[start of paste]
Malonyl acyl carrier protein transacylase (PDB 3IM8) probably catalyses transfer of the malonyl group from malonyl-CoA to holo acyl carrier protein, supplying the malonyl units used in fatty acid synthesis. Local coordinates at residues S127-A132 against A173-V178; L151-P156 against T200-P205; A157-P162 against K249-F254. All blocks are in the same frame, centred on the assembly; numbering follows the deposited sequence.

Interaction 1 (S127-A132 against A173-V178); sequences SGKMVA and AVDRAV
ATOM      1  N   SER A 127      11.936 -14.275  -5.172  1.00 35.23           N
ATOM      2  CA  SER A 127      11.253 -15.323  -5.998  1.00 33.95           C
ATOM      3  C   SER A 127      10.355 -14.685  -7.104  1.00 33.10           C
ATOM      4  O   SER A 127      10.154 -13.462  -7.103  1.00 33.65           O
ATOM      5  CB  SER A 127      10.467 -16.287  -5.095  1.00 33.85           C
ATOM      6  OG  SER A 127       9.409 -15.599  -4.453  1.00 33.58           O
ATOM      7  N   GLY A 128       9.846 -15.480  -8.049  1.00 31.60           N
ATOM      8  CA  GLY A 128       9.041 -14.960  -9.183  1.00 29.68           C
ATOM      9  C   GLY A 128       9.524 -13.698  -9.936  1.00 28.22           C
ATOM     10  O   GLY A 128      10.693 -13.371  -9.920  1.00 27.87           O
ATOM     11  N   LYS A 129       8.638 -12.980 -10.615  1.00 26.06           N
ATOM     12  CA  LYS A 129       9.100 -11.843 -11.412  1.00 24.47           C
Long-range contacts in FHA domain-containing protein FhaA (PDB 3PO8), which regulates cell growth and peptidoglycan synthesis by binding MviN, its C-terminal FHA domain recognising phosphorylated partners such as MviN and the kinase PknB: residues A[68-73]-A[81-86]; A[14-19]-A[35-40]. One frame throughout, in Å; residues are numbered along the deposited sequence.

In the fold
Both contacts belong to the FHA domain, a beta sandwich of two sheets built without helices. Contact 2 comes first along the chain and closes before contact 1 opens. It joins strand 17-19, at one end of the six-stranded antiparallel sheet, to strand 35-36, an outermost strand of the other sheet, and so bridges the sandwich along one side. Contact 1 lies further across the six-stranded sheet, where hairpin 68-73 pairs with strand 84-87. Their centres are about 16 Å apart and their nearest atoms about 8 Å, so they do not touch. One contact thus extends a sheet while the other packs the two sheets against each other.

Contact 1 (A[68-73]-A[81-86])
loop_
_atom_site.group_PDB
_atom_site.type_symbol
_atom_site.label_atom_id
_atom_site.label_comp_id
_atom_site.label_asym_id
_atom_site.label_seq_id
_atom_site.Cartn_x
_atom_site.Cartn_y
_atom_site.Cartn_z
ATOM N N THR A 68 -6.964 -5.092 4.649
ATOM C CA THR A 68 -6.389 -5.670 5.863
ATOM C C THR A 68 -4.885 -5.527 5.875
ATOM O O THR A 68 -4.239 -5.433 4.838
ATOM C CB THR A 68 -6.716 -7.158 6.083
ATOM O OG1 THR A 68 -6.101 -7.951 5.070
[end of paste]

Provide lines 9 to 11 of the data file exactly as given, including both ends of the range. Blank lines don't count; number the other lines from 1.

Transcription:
ATOM      7  N   GLY A 128       9.846 -15.480  -8.049  1.00 31.60           N
ATOM      8  CA  GLY A 128       9.041 -14.960  -9.183  1.00 29.68           C
ATOM      9  C   GLY A 128       9.524 -13.698  -9.936  1.00 28.22           C